Force of Will Does Not Work

Old 08-15-2018, 01:09 AM
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Force of Will Does Not Work

The only way to stop drinking permanently is to have a deep and fundamental belief that the benefits or not drinking out weigh the benefits of drinking.
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Old 08-15-2018, 03:04 AM
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Hears The Voice
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When I was drinking I refused to believe that what applies generally also applied to me specifically. If other people drank in the morning, drove drunk, drank at work, etc - that meant they had a problem. But that general rule didn't apply to me. I had it under control.

Then I got sober and I believed that what applied to me specifically applied to everyone generally. THIS is what I did to get sober, so THIS is what everyone needs to do to get sober.

I was wrong both times.

Keep it going!
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Old 08-15-2018, 03:58 AM
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I sure do agree that will alone doesn't work. Neither do positive things like hope, intention or nutrition, exercise, etc.

For me, in addition to committing to being sober and living in recovery to any lengths and at any costs as AA says, I believe it is equally important to accept that I cannot do it alone. That's where myHP and support of others come in.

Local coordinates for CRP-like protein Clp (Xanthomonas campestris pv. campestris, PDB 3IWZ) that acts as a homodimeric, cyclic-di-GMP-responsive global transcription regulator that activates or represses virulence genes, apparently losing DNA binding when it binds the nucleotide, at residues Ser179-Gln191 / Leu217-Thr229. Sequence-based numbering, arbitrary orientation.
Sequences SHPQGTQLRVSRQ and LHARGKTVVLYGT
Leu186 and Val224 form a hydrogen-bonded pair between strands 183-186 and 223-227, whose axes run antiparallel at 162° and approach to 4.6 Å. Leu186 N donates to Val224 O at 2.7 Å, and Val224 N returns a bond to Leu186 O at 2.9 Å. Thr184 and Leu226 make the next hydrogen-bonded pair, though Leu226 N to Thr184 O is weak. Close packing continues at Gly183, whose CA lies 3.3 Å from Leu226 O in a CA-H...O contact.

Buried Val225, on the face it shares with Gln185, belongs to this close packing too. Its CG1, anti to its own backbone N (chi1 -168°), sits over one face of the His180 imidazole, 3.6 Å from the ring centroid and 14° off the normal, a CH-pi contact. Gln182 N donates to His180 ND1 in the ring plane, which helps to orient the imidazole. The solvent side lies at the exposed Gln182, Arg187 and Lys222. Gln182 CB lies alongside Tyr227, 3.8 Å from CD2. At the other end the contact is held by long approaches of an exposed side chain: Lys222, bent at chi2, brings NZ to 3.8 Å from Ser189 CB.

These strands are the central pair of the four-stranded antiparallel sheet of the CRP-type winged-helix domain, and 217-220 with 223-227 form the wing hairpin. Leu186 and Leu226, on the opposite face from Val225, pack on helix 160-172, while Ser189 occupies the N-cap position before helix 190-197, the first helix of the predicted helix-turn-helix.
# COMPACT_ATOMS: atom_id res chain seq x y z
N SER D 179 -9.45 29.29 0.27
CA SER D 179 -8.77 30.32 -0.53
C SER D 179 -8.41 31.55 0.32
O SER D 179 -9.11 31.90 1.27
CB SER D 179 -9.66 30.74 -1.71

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Old 08-15-2018, 04:26 AM
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No doubt we can't do it alone. First for the experience and knowledge of others with the problem and also in the broader sense that we are social beings we need positive connections with others.

I am going to swap one of my AA nights to join a Bridge club. That is on Tuesdays I nearly went yesterday but went to AA instead. No idea how to play Bridge but I like games.
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Old 08-15-2018, 04:31 AM
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Avoiding the consequences of drinking wasn’t enough to keep me sober.

I had to abstain from the benefits of drinking.

I disagree that force of will isn’t enough; it’s turned out to be sufficient for me.

I disagree with the above-poster as well: intention, exercise and nutrition work fine for me.
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Old 08-15-2018, 05:35 AM
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I'm inclined to side with daredevil on this one. I do think force of will, exercise and nutrition can be sufficient for some. I'm guessing it depends on how far you have sunk into alcoholism.